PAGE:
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Living with Dyspraxia: A Guide for Adults with Developmental Dyspraxia - Revised Edition Paperback – 30 Sep 2006


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Living with Dyspraxia: A Guide for Adults with Developmental Dyspraxia - Revised Edition + Caged in Chaos: A Dyspraxic Guide to Breaking Free + Dyspraxia: Developmental Co-ordination Disorder
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Product details

  • Paperback: 168 pages
  • Publisher: Jessica Kingsley Publishers; 4th Revised edition edition (30 Sept. 2006)
  • Language: English
  • ISBN-10: 1843104520
  • ISBN-13: 978-1843104520
  • Product Dimensions: 17.3 x 1 x 24.6 cm
  • Average Customer Review: 4.2 out of 5 stars  See all reviews (19 customer reviews)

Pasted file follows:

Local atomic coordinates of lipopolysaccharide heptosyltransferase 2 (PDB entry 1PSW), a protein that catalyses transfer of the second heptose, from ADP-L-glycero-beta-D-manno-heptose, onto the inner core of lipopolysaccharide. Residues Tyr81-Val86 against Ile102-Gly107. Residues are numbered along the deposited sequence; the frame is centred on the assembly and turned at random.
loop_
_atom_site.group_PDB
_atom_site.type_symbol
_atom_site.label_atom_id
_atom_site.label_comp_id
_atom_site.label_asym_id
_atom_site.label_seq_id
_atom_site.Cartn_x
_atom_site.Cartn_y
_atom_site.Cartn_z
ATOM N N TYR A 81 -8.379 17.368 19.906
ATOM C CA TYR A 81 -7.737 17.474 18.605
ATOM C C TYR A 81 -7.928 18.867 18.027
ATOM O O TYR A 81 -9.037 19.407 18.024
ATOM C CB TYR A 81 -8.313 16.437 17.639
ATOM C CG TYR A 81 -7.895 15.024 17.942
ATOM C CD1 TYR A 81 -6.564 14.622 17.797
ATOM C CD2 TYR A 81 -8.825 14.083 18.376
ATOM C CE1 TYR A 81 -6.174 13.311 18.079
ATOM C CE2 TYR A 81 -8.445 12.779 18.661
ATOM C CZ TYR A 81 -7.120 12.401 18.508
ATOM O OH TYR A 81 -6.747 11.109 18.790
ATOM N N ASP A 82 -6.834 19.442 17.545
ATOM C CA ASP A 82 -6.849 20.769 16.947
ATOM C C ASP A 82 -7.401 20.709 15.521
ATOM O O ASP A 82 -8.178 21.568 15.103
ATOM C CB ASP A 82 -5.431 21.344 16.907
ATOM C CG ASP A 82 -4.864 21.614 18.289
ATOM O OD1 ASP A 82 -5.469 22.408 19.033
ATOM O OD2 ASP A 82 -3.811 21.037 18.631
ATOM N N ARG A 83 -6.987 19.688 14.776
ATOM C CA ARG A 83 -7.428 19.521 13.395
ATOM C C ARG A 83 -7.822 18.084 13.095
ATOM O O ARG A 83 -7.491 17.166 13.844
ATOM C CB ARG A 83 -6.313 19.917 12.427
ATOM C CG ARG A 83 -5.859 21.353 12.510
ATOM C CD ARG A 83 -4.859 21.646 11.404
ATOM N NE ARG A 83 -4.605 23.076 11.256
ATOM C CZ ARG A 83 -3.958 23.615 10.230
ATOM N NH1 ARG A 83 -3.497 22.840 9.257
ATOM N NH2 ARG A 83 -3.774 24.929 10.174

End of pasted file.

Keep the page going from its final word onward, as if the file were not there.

• Amazon Bestsellers Rank: 118,326 in Books (See Top 100 in Books)
  • See Complete Table of Contents

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Review

The book offers excellent advice throughout numerous areas of difficulty including organisation of both self and home, communication and relationships, leisure activities, study skills and very useful tips on how to cope with the workplace. The clarity with which the information is presented, not only helps those who struggle to cope with Dyspraxia, but also enables those with a wider interest in improving generic provision to understand the day to day issues faced by the adult with DCD/Dyspraxia. The information given is both positive and practical. -- Patoss

About the Author